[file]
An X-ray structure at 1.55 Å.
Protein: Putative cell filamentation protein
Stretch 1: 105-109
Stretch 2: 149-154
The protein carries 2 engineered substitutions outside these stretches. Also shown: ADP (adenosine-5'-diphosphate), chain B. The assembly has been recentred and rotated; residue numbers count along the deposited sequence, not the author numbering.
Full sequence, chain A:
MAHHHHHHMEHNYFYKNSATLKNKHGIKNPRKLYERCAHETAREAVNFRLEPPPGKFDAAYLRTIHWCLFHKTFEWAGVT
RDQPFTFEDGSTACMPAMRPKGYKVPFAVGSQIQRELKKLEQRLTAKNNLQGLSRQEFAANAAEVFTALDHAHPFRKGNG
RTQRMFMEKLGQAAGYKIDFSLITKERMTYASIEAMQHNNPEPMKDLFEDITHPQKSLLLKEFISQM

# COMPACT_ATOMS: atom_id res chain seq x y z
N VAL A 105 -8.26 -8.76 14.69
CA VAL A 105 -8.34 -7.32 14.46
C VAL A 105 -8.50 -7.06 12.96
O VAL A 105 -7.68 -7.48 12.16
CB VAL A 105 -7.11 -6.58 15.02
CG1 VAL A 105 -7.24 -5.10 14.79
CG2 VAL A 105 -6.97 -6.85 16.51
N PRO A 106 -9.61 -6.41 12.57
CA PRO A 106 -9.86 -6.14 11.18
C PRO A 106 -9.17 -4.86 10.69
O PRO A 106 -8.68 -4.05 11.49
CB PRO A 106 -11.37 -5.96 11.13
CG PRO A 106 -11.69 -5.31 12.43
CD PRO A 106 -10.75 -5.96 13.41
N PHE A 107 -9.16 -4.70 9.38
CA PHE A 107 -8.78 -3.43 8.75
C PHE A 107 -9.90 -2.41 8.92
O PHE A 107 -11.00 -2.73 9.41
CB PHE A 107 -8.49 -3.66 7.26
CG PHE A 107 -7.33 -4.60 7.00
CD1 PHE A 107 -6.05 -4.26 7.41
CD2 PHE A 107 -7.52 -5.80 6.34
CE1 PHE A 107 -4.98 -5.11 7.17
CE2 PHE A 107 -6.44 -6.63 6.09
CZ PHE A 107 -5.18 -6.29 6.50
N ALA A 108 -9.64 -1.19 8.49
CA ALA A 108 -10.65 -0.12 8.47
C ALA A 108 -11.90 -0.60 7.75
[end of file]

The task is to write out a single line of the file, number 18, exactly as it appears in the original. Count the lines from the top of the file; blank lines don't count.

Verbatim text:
N PRO A 106 -9.61 -6.41 12.57